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Global and regional sourcing of ICT-enabled business services: upgrading of China, Hong Kong and Singapore along the global value chain

Wan, Wai-San (2012) Global and regional sourcing of ICT-enabled business services: upgrading of China, Hong Kong and Singapore along the global value chain. PhD thesis, The London School of Economics and Political Science (LSE).

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Abstract

Offshoring, as part of globalisation, first started decades ago with manufacturing processes disintegrated along the global value chain and dramatically redistributed to low-cost regions. The next global shift of work involving ICT-enabled business services has arisen since the 1990s, especially featuring the success of India’s supplier role. The possibilities for the Global South to move up the value ladder are well demonstrated by the achievements of the newly industrialised economies in East Asia in the first shift and of India in the second. In the services sector, however, potential for upgrading is conditioned by quality-based elements, such as trust, culture and language, which vary both between producing and market areas. Flows are increasingly multi-directional, requiring attention to the neglected issue of demands from fast-growing Southern economies. So how do locations and firms in the Global South attempt to upgrade in the regime of rising services offshoring? The Indian experience especially in serving Anglophone markets in the Global North has been widely documented – but not that of East Asian economies, with their distinct characteristics and strong historic, ethnic and cultural ties with each other. This study examines the upgrading possibilities and constraints of China, Hong Kong and Singapore along the global services chain. For cross-case analysis, it focuses on three specific sets of services, including information technology, finance and accounting, and customer contact services. The concepts of global value chain, competitive advantage and capabilities are applied to reconstruct the phenomenon of services offshoring from both the demand and supply perspectives in the selected locations, and synthesise the dynamics between locational characteristics and firm strategies. A series of distinct upgrading strategies are identified, involving mixes of manufacturisation, knowledge-intensification and deepening relational capabilities to exploit both regional advantages of language/cultural proximity and established global links.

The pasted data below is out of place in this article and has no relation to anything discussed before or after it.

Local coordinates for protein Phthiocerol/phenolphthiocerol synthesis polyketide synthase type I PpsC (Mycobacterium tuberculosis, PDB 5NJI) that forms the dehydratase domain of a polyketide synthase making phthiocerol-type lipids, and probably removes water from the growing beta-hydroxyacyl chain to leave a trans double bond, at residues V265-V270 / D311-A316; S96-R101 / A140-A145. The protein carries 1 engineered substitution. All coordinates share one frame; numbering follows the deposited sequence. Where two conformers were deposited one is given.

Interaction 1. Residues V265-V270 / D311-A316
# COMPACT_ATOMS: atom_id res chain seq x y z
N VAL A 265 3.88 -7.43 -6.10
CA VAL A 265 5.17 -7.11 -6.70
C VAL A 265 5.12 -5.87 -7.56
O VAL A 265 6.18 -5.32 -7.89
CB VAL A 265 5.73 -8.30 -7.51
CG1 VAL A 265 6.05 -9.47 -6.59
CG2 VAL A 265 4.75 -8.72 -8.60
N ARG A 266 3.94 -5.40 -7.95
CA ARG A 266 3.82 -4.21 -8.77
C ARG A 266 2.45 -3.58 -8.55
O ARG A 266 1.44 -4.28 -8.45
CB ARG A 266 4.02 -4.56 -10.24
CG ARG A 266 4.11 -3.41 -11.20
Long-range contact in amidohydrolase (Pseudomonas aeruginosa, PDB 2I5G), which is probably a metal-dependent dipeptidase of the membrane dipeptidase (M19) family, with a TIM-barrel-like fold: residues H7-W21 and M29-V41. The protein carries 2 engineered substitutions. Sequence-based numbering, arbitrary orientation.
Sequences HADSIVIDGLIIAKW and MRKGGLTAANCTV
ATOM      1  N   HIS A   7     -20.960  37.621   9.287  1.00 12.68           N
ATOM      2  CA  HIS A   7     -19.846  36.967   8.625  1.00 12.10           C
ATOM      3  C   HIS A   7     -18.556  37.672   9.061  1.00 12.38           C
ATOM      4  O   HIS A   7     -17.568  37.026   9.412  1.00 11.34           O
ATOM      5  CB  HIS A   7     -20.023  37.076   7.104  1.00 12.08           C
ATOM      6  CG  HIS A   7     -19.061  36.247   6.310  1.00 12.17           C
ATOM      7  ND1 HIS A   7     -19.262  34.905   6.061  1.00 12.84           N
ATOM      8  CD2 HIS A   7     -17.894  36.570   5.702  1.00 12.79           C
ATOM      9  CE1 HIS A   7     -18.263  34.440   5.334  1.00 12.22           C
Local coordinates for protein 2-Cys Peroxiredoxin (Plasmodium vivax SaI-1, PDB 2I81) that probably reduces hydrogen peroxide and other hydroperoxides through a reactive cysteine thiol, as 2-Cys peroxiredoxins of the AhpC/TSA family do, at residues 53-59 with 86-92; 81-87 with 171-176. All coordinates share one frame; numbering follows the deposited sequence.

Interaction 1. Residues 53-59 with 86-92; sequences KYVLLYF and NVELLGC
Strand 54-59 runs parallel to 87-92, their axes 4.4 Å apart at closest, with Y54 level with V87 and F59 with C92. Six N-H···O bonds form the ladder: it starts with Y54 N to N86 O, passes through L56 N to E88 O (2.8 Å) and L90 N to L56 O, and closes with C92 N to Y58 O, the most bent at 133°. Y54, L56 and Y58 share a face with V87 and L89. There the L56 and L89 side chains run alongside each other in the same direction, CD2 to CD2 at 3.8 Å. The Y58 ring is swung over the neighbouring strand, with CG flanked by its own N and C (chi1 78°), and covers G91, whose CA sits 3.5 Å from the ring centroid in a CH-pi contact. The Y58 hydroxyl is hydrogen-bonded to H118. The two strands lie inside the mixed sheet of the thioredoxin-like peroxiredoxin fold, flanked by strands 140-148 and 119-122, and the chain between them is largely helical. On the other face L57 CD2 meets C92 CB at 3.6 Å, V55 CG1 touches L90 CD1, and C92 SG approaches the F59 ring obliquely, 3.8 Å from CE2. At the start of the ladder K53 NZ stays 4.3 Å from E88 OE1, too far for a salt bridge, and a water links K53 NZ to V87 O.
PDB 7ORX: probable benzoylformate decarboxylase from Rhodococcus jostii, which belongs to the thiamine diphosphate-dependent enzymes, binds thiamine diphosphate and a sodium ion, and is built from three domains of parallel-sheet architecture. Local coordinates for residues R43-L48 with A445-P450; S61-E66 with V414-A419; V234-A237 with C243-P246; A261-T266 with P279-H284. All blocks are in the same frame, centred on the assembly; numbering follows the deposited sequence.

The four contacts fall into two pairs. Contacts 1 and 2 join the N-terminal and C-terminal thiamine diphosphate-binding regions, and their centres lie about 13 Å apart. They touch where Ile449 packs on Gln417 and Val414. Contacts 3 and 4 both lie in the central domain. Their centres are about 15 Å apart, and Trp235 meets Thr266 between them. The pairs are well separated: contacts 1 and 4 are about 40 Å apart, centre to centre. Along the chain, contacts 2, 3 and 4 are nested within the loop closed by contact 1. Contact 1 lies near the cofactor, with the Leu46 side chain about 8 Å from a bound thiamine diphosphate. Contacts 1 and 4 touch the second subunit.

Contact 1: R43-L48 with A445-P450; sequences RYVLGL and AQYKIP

Item Type: Thesis (PhD)
Additional Information: © 2012 Wai-San Wan
Library of Congress subject classification: H Social Sciences > HC Economic History and Conditions
Sets: Departments > Geography and Environment
Supervisor: Gordon, Ian
URI: http://etheses.lse.ac.uk/id/eprint/457

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